Model Physics

  Stack Stiffness

    Shim Stiffness

    Force balance

    Stack flow area

  Fluid Dynamics


  Spring mass damper













Stack Face Flow Area

Calculation of stack edge lift is inadequate to determine the fluid flow area between the valve face and shim stack. The actual flow area is a function of the valve port geometry and the bend profile of the face shim of the shim stack. ReStackor calculations accurately model these effects.

At low stack lift the edge lift and minimum gap are virtually the same. At higher stack lift the minimum flow area moves inward as a function of the stack bend radius. ReStackor carefully tracks this minimum flow area through integration of the area along the outside edge and side of the valve port to determine the actual flow area and the fluid flow resistance through the valve port. Accurate flow area accounting allows ReStackor to accurately compute flow resistance and the subtle effects of stack taper on the bend profile of the face shim and its impact on valve port flow resistance.

ReStackor uses the valve port geometry to determine the minimum gap area and integrates the flow area along the outside edge and side of the valve port.

The available flow area through the valve port is also sensitive to the valve port location. Moving the radial position of the valve port a millimeter one way of the other can significantly change the available flow area. Because of this sensitivity it is  important for the ReStackor inputs to have accurate measurements of the valve port geometry when attempting comparisons with dyno test data.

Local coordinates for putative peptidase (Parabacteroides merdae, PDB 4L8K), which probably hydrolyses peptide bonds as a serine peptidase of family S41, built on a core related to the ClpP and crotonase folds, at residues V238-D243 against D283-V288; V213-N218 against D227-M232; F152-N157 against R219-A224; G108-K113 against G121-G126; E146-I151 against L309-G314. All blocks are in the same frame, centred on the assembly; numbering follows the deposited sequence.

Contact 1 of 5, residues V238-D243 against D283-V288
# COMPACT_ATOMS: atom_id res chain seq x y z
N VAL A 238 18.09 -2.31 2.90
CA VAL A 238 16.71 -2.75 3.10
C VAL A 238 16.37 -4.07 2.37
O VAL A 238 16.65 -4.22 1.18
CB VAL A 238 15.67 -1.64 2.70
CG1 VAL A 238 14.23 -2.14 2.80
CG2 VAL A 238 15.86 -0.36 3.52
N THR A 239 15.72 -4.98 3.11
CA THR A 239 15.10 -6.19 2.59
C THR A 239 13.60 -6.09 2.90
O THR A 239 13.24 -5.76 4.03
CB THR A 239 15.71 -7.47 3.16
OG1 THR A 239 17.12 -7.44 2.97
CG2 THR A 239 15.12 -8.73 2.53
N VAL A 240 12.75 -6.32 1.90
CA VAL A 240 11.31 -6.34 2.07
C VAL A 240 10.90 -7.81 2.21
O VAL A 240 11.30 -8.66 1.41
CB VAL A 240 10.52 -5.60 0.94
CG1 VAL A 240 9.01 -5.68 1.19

Stack taper effects on valve port flow area

The effect of the shim stack bend profile on valve port flow area can be demonstrated in ReStackor calculations through comparison of straight and tapered stacks. These two stacks have been custom tuned to provide exactly the same edge lift.

Stiffer root of taper stack produces less valve face flow area.

For a tapered stack there are fewer shims backing the outer edge of the face shim so the outer edge is softer. This produces slightly more lift at the outside edge and less lift near the stack hub. As a result a tapered stack has slightly less flow area when compared to a straight stack. Overlaying the face shims for these two stacks demonstrates the differences in bend profile. Comparison of the flow area computed by ReStackor over the range of stack lift for these two stack further illustrates this subtle difference. These differences change as a function of stack edge lift.

At the same edge lift a straight stack provides more flow area and softer damping.

Edge lift alone is inadequate to quantify the valve face flow area and fluid flow resistance. Shim ReStackor accounts for these effects by integrating the available flow area along the side and edge of the valve seat and reporting stack stiffness in terms of the flow area produced instead of edge lift. In addition this flow area comparison allows the effects of bleed clickers to be directly included in Shim ReStackor calculations. For the above tapered versus straight stack the differences in flow area is approximately equivalent 2 clicks on the bleed circuits. While this difference is small, a two click difference is frequently the effect riders are looking for when fine tune suspensions to balance low speed and high speed damping rates. The ReStackor calculations accurately capture these effects allowing you to accurately tune the stack configuration and control damping rates over the entire range of wheel speeds.